Which is now, and forever, the autobiography of a certified Hall o’ Famer.

Read Full Post »

Former Coupeville Middle School teammates played together again at this weekend’s Spokane Hoopfest. Left to right are Caleb Meyer, Hawthorne Wolfe, Grady Rickner, and Logan Martin. (Photo by Abbie Martin)

They got the old gang back together, and it paid off big time.

Coupeville High School basketball stars Logan Martin, Grady Rickner, and Hawthorne Wolfe reunited with former middle school hardwood teammate Caleb Meyer this weekend for the Spokane Hoopfest.

The four-pack, who will be sophomores in the fall, then went out and won the consolation bracket in the High School Male division at the world’s biggest 3-on-3 tournament.

Playing as the Coupeville Wolves, even though Meyer attends Jackson High School after transferring before his freshman year, the gunners went 2-2 on the weekend.

After being nipped by “Kermy’s Army” and the “Beastie Boys,” the Wolves bounced back to blast “C-Team Skills” and “We Are Inevitable.”

The Spokane Hoopfest, which began in 1989, celebrated its 30th anniversary this year.

Action, which draws thousands of teams across a staggering amount of divisions, is open to players from third grade up, and plays out on 400+ courts.

Read Full Post »

Coupeville High School basketball players huddle during a summer hoops camp in Cheney. (Photos by Courtney Pilgrim)

With everyone from incoming freshmen to grizzled seniors, the Wolves brought 19 players to Eastern Washington University.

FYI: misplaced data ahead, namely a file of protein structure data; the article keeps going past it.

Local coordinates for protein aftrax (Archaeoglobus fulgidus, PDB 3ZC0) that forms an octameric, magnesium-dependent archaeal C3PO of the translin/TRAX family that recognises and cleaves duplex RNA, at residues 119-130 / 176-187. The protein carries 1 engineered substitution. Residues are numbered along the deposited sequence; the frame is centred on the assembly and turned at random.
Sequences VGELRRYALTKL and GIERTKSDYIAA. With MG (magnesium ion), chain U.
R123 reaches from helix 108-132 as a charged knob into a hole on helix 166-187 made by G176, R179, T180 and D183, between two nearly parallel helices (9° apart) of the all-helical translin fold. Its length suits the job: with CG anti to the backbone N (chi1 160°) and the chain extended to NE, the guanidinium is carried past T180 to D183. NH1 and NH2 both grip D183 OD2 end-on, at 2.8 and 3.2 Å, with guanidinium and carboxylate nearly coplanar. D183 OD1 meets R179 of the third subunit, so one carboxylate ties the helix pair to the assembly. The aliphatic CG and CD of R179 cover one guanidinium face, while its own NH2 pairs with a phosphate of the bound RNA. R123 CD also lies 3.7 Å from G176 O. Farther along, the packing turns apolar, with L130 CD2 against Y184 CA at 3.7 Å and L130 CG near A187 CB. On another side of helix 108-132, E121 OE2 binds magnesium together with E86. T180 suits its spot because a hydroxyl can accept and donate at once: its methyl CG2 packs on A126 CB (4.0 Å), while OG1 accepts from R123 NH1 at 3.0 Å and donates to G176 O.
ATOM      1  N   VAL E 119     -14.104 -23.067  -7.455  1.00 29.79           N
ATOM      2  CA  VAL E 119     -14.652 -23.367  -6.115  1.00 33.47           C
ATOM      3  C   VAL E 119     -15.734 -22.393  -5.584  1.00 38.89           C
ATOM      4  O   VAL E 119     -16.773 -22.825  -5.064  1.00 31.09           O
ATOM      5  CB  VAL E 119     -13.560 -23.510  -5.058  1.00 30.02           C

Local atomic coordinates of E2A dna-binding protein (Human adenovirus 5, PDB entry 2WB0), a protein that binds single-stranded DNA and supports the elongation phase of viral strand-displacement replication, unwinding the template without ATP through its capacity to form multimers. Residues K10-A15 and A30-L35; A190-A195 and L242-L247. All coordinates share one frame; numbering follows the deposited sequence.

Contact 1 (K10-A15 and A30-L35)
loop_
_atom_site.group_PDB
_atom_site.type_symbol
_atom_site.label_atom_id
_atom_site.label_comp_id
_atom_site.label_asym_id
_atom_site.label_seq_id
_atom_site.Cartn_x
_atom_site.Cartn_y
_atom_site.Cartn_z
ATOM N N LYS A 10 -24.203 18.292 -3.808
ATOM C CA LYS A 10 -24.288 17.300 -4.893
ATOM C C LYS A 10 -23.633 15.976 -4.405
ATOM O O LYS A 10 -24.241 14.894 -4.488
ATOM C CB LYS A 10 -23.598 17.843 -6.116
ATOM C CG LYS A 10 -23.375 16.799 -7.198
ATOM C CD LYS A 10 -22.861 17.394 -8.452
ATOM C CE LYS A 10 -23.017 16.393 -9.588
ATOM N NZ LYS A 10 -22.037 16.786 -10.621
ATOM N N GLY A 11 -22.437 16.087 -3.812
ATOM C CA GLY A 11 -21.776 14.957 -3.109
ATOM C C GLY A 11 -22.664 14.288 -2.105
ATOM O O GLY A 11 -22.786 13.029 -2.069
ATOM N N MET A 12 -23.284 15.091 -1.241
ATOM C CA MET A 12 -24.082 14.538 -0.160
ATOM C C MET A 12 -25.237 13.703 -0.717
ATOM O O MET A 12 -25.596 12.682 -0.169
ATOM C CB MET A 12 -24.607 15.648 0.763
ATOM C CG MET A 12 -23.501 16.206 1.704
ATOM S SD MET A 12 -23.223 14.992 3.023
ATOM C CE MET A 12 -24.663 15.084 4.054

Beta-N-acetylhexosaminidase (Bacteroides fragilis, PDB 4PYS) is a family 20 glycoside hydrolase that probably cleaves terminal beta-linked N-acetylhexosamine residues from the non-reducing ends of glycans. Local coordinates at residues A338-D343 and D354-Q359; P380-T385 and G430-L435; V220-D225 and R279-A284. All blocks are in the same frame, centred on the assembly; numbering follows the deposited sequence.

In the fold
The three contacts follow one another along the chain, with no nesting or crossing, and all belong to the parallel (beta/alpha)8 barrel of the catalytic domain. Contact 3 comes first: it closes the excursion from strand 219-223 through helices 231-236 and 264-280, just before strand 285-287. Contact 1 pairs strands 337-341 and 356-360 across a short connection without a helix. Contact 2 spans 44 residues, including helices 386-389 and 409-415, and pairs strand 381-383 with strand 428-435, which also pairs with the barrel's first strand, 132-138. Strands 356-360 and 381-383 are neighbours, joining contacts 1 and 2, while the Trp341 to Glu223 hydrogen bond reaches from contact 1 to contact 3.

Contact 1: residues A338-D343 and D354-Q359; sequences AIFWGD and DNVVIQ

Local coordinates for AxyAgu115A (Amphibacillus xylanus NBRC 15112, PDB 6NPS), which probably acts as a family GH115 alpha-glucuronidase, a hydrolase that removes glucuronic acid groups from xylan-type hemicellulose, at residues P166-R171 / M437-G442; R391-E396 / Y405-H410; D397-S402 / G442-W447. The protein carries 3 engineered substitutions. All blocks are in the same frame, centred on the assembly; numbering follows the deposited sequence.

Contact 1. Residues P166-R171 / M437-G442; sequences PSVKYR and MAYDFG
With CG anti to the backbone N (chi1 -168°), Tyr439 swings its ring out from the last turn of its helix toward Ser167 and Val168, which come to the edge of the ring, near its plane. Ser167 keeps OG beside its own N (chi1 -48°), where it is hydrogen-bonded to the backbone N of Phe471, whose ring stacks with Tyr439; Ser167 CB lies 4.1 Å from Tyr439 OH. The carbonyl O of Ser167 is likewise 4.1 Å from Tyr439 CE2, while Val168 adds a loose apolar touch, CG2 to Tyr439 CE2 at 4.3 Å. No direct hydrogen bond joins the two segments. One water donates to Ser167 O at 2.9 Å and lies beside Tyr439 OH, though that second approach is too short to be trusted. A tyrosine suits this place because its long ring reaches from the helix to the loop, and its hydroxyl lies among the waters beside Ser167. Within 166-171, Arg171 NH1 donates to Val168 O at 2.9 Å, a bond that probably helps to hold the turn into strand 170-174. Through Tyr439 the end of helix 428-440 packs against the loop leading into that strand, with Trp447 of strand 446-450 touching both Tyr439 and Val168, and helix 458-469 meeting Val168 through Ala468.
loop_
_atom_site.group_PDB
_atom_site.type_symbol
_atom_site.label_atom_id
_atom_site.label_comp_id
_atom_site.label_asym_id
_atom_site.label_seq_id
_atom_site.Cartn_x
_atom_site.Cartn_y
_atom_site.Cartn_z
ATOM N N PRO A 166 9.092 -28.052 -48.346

Packed in like sardines, but enjoying every moment.

The Wolves chomped Cheney.

Coupeville High School boys basketball coaches packed up 19 players this past week and headed to Eastern Washington University for a three-day hoops camp.

While there, the Wolves got the chance to throw down with other teams, and pick up some valuable bonding time.

Coming on the heels of a scrimmage win over Friday Harbor, the summer camp keeps momentum rolling through the offseason, something CHS coach Brad Sherman is always happy to see.

Read Full Post »

From little league through high school ball, Aaron Trumbull was a class act. (Photo by JohnsPhotos.net)

Aaron Trumbull was a rock.

When you look back on his athletic career, the word which pops up most often is “consistent.”

He crossed paths with big-time stars like Ben Etzell, Josh Bayne, Aaron Curtin, and Nick Streubel, to name a few, but he not only held his own, his stats can stand with anyone from his time period.

And he did it all in a quiet, classy manner that can’t, and shouldn’t, be overlooked.

Trumbull delivered big hits, threw big pitches, and sank big buckets, but he approached every game in the same manner – as a solid pro.

He was a key player on a little league team which won a state title, finished higher on the CHS boys basketball career scoring chart than you probably think, but also shone brightly in small moments.

That he’s not already in the Coupeville Sports Hall o’ Fame is a surprise and a shame.

I whiffed on this one somehow, but better late than never.

Today we throw open the doors to our lil’ digital wonderland, and welcome Mr. Trumbull to a club which couldn’t be complete without him.